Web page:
The outcome of the Battle of Trenton was a victory for General George Washington's colonial army. Almost 1,000 Hessians in the employ of the British army were killed, wounded or captured. The triumph, coming after a string of defeats, encouraged and unified the Continental Army.
After a series of losses in New York City, Washington and his troops retreated south through New Jersey. To escape the pursuit of the armies under British Generals Howe and Cornwallis, the Americans crossed the Delaware River into Pennsylvania. However, the American army was low on both morale and supplies. To bolster the confidence of his men, Washington planned a bold attack on the town of Trenton in New Jersey, which was guarded by about 1,500 Hessian troops.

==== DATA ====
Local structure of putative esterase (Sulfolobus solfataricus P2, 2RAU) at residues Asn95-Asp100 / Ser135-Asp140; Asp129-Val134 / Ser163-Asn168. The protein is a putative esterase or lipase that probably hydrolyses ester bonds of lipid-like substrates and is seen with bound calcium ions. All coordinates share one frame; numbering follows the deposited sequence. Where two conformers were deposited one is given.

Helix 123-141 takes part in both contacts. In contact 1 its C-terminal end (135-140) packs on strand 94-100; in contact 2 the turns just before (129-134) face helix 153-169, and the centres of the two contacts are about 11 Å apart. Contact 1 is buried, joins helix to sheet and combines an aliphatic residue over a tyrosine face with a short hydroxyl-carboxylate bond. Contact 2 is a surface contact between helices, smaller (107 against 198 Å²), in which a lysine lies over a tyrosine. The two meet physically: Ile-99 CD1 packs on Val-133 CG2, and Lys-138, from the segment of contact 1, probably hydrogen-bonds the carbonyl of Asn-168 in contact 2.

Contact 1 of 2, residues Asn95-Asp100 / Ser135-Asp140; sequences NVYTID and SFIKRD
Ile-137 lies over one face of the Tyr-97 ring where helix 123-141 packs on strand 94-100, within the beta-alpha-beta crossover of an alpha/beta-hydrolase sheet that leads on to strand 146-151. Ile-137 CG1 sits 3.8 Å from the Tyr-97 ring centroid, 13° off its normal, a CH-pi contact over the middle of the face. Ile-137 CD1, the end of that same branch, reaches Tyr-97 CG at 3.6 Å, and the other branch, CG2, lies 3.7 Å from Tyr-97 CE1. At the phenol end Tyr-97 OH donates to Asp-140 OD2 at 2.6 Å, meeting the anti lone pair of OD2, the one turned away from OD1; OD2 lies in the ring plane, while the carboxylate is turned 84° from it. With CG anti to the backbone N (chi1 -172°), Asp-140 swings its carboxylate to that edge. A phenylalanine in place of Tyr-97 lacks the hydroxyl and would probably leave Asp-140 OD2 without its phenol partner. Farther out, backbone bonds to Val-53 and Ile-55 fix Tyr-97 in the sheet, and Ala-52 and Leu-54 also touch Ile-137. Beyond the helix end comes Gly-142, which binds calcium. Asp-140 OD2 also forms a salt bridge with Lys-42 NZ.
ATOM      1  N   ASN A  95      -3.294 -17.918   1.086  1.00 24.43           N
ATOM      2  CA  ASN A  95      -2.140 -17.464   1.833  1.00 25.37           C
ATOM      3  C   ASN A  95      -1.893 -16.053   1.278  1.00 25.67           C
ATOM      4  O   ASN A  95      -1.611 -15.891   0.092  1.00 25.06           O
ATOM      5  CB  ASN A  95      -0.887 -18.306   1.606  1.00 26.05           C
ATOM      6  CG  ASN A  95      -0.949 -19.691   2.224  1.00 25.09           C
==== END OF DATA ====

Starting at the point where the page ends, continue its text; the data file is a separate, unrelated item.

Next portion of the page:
On the night of Dec. 25, 1776, Washington and his men crossed back over the Delaware through ice floes. Although his support troops were unable to get across the river, Washington proceeded with his plan, marching south through the night and surrounding Trenton. The battle was brief, and the Hessians swiftly surrendered.
Although the Americans lost few men, Hessian casualties were high, with 22 dead and 918 captured. The victory stunned and discouraged British forces, renewing confidence in Washington and the Continental Army, bolstering re-enlistments and encouraging new recruits.